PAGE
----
As a taxpayer, Dulapchy feels natural gas prices in Ukraine are cheap, which means that for average people there is room for the expected increases. He just paid 2,400 hryvnia (approximately $240USD) in natural gas consumption by his household of four – including his wife and two children – from November 2013 through March 20. While he favors a scaled mechanism whereby low-income citizens should receive gas and heating at a discount, he believes a lot of the heating issues and natural gas problems would be addressed by promoting heating efficiency. “Soviet-time heaters are massively wasteful,” he said.
In the diplomatically crafted wording of the IMF statement, “the reform program will focus also on improving the transparency of Naftogaz’s [Ukraine’s state-owned gas agency] accounts and restructuring of the company to reduce its costs and raise efficiency.” Elsewhere in the statement, the IMF notes that the 2013 deficit of Naftogaz reached nearly 2 percent of GDP, driven by the sharp increase in sales at below-cost prices. “Without policy action, the combined budget/Naftogaz deficit would widen to over 10 percent of GDP in 2014,” the IMF said.
Most respondents in Kiev saw the IMF’s lifeline as vital for the country’s survival.
Borys, 58, a construction sector businessman in Kiev, who like most of the respondents in Kiev declined to give his surname, believes the IMF help is “positive,” as it would be “very difficult for Ukraine to get out of the crisis hole it is in now.”
Iryna, a 55-year-old realtor in Ukraine’s capital, sees the package in a positive light in terms of accountability to foreign institutions, which will demand more reforms in Ukraine.
“This is cheap money, and Ukraine can not survive without it,” said Alexander, 60, a retired supermarket manager in Kiev.
For Stanislav, a 22-year-old student, the IMF’s package is a “life injection for Ukraine at this point of time.” Farther from Ukraine’s epicenters of crisis -- Kiev and Crimea -- interviewees in Odessa, Ukraine’s biggest port on the Black Sea, were less enamored of the IMF package, often equating in their minds the international lender with the U.S.
“I prefer that the U.S. doesn’t give us any money,” said Vladimir, 28, a producer at Odessa TV who declined to give his last name. “They only claim to be helping us but when we needed military help to stop the Russians they were nowhere to be seen,” he said.
“We can live without that money,” said Kristina Trach, a 19-year-old design student. “I’m against this agreement.”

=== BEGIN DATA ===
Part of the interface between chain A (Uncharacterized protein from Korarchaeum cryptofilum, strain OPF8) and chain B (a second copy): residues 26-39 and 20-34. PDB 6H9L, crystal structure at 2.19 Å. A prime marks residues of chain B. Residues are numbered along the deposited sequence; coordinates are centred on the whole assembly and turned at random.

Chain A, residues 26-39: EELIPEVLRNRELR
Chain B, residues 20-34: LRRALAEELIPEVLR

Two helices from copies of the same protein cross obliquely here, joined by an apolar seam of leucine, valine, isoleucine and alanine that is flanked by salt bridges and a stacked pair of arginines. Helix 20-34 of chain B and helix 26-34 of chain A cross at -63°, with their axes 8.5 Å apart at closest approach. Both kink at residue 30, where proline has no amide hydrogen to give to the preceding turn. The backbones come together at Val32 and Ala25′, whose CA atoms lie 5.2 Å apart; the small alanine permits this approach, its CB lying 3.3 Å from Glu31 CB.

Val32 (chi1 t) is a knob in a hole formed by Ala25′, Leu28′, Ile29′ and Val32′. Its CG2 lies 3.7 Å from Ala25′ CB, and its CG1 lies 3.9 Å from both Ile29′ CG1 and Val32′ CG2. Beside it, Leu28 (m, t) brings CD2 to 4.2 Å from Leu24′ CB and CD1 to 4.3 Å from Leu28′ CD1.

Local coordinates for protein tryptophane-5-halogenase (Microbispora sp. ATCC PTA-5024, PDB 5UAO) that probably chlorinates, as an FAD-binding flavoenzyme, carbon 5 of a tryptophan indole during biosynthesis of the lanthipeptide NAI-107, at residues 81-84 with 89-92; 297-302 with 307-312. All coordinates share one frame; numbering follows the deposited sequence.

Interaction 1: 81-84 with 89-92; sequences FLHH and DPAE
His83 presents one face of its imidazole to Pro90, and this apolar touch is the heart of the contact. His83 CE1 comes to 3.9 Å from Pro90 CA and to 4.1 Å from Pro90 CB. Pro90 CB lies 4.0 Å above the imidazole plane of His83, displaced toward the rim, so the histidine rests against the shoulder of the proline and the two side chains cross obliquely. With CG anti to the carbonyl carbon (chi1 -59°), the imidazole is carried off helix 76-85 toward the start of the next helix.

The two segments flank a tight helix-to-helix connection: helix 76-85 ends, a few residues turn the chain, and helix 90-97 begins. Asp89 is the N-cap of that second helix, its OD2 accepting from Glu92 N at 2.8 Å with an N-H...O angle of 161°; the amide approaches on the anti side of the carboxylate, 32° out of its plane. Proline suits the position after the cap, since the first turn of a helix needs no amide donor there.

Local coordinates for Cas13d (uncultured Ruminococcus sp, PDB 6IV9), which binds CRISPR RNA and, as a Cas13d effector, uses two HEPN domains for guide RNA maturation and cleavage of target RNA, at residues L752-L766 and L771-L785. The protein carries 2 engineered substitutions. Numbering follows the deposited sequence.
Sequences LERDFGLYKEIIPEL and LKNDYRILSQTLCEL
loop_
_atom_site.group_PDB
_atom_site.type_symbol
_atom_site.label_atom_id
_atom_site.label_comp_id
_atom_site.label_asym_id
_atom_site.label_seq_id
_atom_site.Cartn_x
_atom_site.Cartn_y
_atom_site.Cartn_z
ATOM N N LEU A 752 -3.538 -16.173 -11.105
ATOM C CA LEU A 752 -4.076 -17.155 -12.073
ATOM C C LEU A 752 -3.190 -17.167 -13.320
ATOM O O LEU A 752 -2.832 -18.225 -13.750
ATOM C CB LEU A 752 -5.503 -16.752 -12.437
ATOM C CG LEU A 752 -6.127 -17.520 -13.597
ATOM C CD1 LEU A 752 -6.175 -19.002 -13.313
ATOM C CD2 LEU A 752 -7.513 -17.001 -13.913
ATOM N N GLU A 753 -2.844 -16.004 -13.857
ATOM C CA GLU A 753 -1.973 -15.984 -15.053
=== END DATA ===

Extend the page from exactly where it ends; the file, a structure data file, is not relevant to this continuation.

A retired teacher, 62, who refused to have even his first name quoted, said that Ukraine should turn down assistance from the West, which, in his view, had let the nation down. “Are they going to come if the Russians march further in?” he asked as he waited for a tram near Odessa’s train station.
According to PIIE’s Truman, “One advantage of this IMF program is in fact that there have been other programs of the IMF in Ukraine in the last 20 years.” Truman conceded that, “they haven’t been particularly successful, but the people of the IMF know more what’s going on in Ukraine and know more than let’s say just parachuting into Indonesia, where they had no particular programmatic involvement for decades.”
But Robert Kahn, senior fellow for international economics at the Council on Foreign Relations, is more guarded about the overall impact of the IMF assistance. “These types of crisis packages almost always bring about some social tensions,” he said. “They also exacerbate the social economic inequalities.”
Kahn believes “it is inevitable that when you are in an economic crisis and government programs are being cut and the IMF comes in, even though their financing is hopefully making the adjustments smoother, that you are going to have significant social tensions and your often going to exacerbate income equality.”
He stressed that with these austerity measures, there needs to be a strong safety net for the poor. “I think that there are very significant risks in Ukraine that as well-intentioned as this interim government is and as willing as they are to do very tough things, at the end of the day the measures that are being supported by the program can be quite destabilizing.”
In Kiev, Lubov, a 45-year-old office worker, hedged his view of the IMF’s aid package. “It will be positive for the economy but not very good for the people because prices will go up and social benefits costs as well,” he said. So, he continued, “there may be a decline in the demand for goods and services.”
That has happened with other IMF austerity packages, most recently in Greece, where there have been reports of resulting malnutrition, and of children fainting in school due to hunger.
(With additional reporting by Anna Pyatetska in Kiev and David Kashi in New York)